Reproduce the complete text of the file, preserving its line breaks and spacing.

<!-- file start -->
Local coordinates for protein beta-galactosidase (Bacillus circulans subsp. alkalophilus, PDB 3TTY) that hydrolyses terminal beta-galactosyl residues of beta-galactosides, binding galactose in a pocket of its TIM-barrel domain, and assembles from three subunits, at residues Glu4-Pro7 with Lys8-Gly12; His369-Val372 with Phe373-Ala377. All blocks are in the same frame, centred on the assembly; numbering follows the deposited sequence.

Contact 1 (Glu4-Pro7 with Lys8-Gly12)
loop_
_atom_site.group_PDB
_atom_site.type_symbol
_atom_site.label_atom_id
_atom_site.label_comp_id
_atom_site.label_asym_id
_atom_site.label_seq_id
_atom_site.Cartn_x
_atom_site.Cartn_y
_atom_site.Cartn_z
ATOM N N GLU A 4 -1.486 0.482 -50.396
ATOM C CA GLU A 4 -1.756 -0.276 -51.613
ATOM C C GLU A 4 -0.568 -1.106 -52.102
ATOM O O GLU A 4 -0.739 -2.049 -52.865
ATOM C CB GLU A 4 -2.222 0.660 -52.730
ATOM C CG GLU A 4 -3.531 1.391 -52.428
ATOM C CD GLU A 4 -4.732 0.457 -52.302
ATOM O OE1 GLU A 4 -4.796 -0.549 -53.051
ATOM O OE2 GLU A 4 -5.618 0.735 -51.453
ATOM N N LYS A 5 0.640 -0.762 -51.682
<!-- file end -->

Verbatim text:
Local coordinates for protein beta-galactosidase (Bacillus circulans subsp. alkalophilus, PDB 3TTY) that hydrolyses terminal beta-galactosyl residues of beta-galactosides, binding galactose in a pocket of its TIM-barrel domain, and assembles from three subunits, at residues Glu4-Pro7 with Lys8-Gly12; His369-Val372 with Phe373-Ala377. All blocks are in the same frame, centred on the assembly; numbering follows the deposited sequence.

Contact 1 (Glu4-Pro7 with Lys8-Gly12)
loop_
_atom_site.group_PDB
_atom_site.type_symbol
_atom_site.label_atom_id
_atom_site.label_comp_id
_atom_site.label_asym_id
_atom_site.label_seq_id
_atom_site.Cartn_x
_atom_site.Cartn_y
_atom_site.Cartn_z
ATOM N N GLU A 4 -1.486 0.482 -50.396
ATOM C CA GLU A 4 -1.756 -0.276 -51.613
ATOM C C GLU A 4 -0.568 -1.106 -52.102
ATOM O O GLU A 4 -0.739 -2.049 -52.865
ATOM C CB GLU A 4 -2.222 0.660 -52.730
ATOM C CG GLU A 4 -3.531 1.391 -52.428
ATOM C CD GLU A 4 -4.732 0.457 -52.302
ATOM O OE1 GLU A 4 -4.796 -0.549 -53.051
ATOM O OE2 GLU A 4 -5.618 0.735 -51.453
ATOM N N LYS A 5 0.640 -0.762 -51.682